The Yass Branch of the NSW Nurses and Midwives Association hosted an aged care solidarity rally outside Yass Hospital last week to raise awareness about the issues facing the sector. As Fair Work Commissioners visit residential aged care facilities during the Australian Nursing and Midwifery Federation and Health Services Union’s historic 25 per cent award wage case, many NSW-based aged care nurses are considering how long they can persevere at work.
A survey of more than 2,000 NSW Nurses and Midwives’ Association (NSWNMA) aged care members revealed 75 per cent were contemplating leaving the sector in the next year, unless urgent aged care reforms occurred.
It’s been more than a year since the aged care royal commission painted a damning picture of an understaffed aged care system with substandard care and an underpaid and under-trained workforce.
NSWNMA General Secretary, Brett Holmes, said unsafe workloads and low wages were the key reasons for wanting to leave, and reiterated calls for legislated staffing ratios and real wage increases for nurses, assistants in nursing and other care workers.
“Tackling the crisis in aged care has never been more important. The sector has been ignored for too long and the widespread neglect is a human rights issue, it cannot continue,” Brett said.
More than 80 per cent of respondents indicated they were short-staffed on their last shift before taking the survey, while 78 per cent said staffing was not safe and had impacted their ability to provide adequate care to residents. Member for Eden-Monaro Kristy McBain and Shadow Minister for Education and Women Tanya Plibersek climbed aboard a union member’s Ute to speak at the rally.
Kristy said aged care was a passion of hers after her mum worked in the sector for over 15 years. “There’s one thing that I know that after two years of a pandemic, we have protected the most vulnerable people in our society, including older Australians,” she said. “We need to start valuing the recommendations in the Royal Commission, we need to start implementing them, putting money towards them. Because if we don’t care for the most vulnerable people in our society, what are we doing?”
NSW Nurses and Midwives Association Yass Branch president Paul Haines said the union is hoping to make conditions safer through a change of government. He said they aim to make aged care a professional working environment and to reduce levels of attrition so nurses working in the sector can look forward to a good and productive career and the capability to provide the care needed.
“This is really important for the community to get behind because this is the lives of people that we’re talking about,” Paul said.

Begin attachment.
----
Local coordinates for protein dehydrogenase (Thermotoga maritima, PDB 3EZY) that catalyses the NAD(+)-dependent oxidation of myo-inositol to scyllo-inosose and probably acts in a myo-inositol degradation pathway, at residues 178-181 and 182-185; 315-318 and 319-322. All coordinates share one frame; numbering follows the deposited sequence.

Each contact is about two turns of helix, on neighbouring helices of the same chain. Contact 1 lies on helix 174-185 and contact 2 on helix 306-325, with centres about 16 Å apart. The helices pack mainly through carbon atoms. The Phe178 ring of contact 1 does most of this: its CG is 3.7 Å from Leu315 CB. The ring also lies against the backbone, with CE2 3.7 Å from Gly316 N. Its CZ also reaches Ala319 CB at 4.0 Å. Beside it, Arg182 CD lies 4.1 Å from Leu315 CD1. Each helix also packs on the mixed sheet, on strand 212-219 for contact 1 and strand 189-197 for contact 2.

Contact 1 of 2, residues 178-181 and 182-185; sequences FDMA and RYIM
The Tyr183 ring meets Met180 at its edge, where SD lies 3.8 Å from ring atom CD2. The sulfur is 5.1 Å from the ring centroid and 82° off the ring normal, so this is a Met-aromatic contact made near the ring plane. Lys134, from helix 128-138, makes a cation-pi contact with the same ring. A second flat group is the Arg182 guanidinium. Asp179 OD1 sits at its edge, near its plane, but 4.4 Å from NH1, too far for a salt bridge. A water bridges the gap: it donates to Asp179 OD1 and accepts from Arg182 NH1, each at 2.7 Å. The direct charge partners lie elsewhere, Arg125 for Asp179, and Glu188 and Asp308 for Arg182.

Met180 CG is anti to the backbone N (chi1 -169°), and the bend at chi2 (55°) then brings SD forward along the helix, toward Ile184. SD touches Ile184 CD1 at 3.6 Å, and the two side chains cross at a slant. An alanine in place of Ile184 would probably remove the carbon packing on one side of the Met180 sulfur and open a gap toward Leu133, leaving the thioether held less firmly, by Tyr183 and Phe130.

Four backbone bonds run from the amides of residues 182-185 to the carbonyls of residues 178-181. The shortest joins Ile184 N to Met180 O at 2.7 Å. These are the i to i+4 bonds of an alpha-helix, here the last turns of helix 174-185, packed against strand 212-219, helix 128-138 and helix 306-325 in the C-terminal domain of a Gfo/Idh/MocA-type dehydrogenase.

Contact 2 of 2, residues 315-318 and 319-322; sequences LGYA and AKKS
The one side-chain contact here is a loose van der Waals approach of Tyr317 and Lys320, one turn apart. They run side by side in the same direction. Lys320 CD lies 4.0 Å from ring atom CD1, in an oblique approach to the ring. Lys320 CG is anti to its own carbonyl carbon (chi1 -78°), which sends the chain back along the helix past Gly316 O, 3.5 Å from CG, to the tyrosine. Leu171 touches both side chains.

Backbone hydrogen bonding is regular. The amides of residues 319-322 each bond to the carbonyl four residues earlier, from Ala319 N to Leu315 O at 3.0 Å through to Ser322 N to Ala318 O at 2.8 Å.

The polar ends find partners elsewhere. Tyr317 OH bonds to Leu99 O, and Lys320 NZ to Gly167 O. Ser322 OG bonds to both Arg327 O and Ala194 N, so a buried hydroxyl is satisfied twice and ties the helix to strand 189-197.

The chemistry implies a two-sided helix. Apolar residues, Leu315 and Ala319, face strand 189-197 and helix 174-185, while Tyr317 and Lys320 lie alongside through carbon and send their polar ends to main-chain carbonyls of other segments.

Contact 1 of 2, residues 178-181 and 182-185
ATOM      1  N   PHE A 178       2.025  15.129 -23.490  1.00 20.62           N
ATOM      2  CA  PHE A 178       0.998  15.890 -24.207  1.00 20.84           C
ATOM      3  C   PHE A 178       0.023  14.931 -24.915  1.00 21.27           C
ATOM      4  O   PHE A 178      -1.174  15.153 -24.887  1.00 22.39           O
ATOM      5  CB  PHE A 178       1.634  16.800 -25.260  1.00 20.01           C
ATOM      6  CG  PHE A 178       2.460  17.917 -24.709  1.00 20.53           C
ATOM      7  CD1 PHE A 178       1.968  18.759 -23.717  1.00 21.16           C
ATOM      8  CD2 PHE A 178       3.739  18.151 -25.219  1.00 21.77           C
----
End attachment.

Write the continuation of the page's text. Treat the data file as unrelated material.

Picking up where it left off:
“This is people’s well-being, welfare, these are people that are very vulnerable, that need to be supported that need to be advocated for.” “So it’s really important that the community, get behind what we’re doing and stand up for our elderly care residents.”
“Labor has acknowledged the Age Care Royal Commission’s recommendations and has pledged to legislate staffing ratios, ensure a registered nurse is on duty around the clock, and supports a real wage rise. However, the Morrison government’s aged care policies will not fix the current crisis,” added Mr Holmes.
Kristy, who is currently campaigning with Labor to retain her seat in the Federal Election, said the Coalition has spent more than double the Labor Party has spent in the lead up to this election.
“We’re a trillion dollars in debt and yet there is no generational dividend that the Liberal Party can point to,” she said.
While the Coalition has pledged billions in aged care funding since the royal commission, Labor is making aged care a key election platform, promising $2.5 billion over four years for measures including better food, stricter reporting rules for providers, and greater penalties for covering up abuse.
“This is a party that doesn’t care about individuals in our society, doesn’t care about the most vulnerable, and has shown that because they haven’t implemented a single recommendation of the aged care Royal Commission.”
The royal commission’s recommendation of increased award wages to attract more workers to the sector was left to the Fair Work Commission by the Morrison Government. The Coalition has said it would ensure the Fair Work decision was honoured but hasn’t committed to fully funding it through government subsidies.
“We are committed to fixing the crisis in our aged care system and I want to be part of a government that looks after people right across the spectrum of our society,” Kristy said. The Coalition committed to mandating 200 minutes of care and a registered nurse onsite 16 hours a day by October 23. While Labor has made nurses and care minutes a plank of its election platform, promising to have 24/7 registered nurses by July 2023, 200 minutes of care per day by October 2023 and 215 minutes of care per day by October 2024.
But since the campaign began, the Coalition has changed its lines on nurses. Minister Anne Ruston told Sky News in April that the Coalition had “accepted the recommendation … for nursing staff to be on premises 24 hours a day, seven days a week” but also accepted “the commission’s recommendation that it would take us until 2024”.